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Set that remembers original insertion order.

Python, 67 lines
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import collections

class OrderedSet(collections.MutableSet):

    def __init__(self, iterable=None):
        self.end = end = [] 
        end += [None, end, end]         # sentinel node for doubly linked list
        self.map = {}                   # key --> [key, prev, next]
        if iterable is not None:
            self |= iterable

    def __len__(self):
        return len(self.map)

    def __contains__(self, key):
        return key in self.map

    def add(self, key):
        if key not in self.map:
            end = self.end
            curr = end[1]
            curr[2] = end[1] = self.map[key] = [key, curr, end]

    def discard(self, key):
        if key in self.map:        
            key, prev, next = self.map.pop(key)
            prev[2] = next
            next[1] = prev

    def __iter__(self):
        end = self.end
        curr = end[2]
        while curr is not end:
            yield curr[0]
            curr = curr[2]

    def __reversed__(self):
        end = self.end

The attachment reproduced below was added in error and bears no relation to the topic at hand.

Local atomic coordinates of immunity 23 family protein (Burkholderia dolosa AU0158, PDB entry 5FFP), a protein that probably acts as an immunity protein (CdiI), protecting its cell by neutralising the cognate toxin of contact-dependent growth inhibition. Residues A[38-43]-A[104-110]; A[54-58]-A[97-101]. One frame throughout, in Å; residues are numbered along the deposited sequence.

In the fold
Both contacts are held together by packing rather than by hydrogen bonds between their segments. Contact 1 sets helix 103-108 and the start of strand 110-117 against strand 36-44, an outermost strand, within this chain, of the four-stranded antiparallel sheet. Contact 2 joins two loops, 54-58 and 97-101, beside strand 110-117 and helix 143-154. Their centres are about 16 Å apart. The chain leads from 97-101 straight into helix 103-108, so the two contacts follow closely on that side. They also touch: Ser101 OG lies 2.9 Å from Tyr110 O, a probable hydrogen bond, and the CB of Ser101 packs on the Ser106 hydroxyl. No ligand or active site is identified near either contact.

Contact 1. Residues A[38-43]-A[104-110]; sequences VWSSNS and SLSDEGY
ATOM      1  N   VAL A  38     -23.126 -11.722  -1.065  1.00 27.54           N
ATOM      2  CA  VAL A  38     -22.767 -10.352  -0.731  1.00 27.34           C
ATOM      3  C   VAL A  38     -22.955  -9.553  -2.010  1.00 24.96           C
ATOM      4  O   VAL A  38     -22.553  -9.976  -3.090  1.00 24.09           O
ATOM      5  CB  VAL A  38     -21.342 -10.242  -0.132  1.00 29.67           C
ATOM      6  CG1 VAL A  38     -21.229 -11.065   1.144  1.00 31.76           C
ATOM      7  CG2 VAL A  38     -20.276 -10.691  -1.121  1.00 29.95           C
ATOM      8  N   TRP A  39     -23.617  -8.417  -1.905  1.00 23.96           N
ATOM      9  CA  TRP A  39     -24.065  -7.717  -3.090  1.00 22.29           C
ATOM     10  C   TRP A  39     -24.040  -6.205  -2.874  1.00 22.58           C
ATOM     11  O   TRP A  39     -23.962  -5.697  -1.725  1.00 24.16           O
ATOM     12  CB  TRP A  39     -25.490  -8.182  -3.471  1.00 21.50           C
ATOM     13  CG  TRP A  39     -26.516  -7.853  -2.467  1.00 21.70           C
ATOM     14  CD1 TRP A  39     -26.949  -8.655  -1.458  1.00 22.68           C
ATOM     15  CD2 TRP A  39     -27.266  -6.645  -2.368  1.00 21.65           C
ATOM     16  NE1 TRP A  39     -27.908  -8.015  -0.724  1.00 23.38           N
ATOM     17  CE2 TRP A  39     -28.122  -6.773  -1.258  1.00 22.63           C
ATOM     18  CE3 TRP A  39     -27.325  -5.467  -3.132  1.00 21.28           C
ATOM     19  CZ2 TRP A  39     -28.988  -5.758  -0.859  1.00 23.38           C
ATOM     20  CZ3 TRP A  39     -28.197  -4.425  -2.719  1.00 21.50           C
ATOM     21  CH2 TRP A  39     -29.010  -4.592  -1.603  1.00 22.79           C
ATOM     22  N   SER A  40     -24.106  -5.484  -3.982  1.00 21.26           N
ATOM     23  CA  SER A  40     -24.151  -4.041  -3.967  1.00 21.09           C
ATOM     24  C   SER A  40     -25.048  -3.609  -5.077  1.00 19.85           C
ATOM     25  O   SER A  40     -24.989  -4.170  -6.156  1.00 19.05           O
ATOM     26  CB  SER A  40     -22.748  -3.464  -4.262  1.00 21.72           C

curr = end[1]
        while curr is not end:
            yield curr[0]
            curr = curr[1]

    def pop(self, last=True):
        if not self:
            raise KeyError('set is empty')
        key = self.end[1][0] if last else self.end[2][0]
        self.discard(key)
        return key

    def __repr__(self):
        if not self:
            return '%s()' % (self.__class__.__name__,)
        return '%s(%r)' % (self.__class__.__name__, list(self))

    def __eq__(self, other):
        if isinstance(other, OrderedSet):
            return len(self) == len(other) and list(self) == list(other)
        return set(self) == set(other)

            
if __name__ == '__main__':
    s = OrderedSet('abracadaba')
    t = OrderedSet('simsalabim')
    print(s | t)
    print(s & t)
    print(s - t)

Runs on Py2.6 or later (and runs on 3.0 or later without any modifications).

Implementation based on a doubly linked link and an internal dictionary. This design gives OrderedSet the same big-Oh running times as regular sets including O(1) adds, removes, and lookups as well as O(n) iteration.

11 comments

Andrew Henshaw 12 years, 8 months ago  # | flag

In "__init__", iterable is checked to be "not None" before calling "update", which seems redundant because "update" does the same check before doing anything.

Adam Olsen 12 years, 8 months ago  # | flag

Although this recipe is far superior in that it actually is a set, my older recipe doesn't require the cyclic GC to be collected. http://code.activestate.com/recipes/528878/ It'd be fairly easy to combine the two.

Raymond Hettinger (author) 12 years, 7 months ago  # | flag

Adam, this recipe doesn't use or rely on GC. Individual links get deleted immediately when discard() is called. Likewise, when the whole set is no longer needed, the __del__ method neatly deletes clears all of the links without waiting for GC.

Also, FWIW, there is an alternate version of this recipe using weakrefs. See recipe 576696. Neither version needs GC.